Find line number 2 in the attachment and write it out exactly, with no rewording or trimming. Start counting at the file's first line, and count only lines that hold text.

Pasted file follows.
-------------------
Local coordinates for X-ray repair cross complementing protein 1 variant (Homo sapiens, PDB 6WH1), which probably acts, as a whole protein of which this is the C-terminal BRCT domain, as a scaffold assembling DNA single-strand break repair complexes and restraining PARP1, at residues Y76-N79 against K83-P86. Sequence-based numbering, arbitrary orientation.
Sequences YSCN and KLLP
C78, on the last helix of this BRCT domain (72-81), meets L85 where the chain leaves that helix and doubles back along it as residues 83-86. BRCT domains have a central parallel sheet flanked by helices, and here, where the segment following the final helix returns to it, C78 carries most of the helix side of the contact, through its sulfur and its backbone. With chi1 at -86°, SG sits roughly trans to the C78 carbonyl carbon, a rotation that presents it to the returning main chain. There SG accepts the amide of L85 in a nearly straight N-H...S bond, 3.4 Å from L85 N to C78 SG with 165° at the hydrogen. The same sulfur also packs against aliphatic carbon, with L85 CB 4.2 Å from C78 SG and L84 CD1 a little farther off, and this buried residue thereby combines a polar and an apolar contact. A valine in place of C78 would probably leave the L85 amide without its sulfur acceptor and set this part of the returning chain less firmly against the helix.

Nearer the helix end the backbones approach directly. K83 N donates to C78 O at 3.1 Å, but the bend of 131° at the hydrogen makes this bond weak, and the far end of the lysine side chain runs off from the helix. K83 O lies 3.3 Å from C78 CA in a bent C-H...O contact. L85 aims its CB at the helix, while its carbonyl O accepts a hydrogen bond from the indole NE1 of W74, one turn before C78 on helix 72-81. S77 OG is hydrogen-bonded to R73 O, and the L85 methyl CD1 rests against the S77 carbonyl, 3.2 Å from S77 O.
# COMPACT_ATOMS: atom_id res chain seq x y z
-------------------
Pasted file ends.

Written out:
Sequences YSCN and KLLP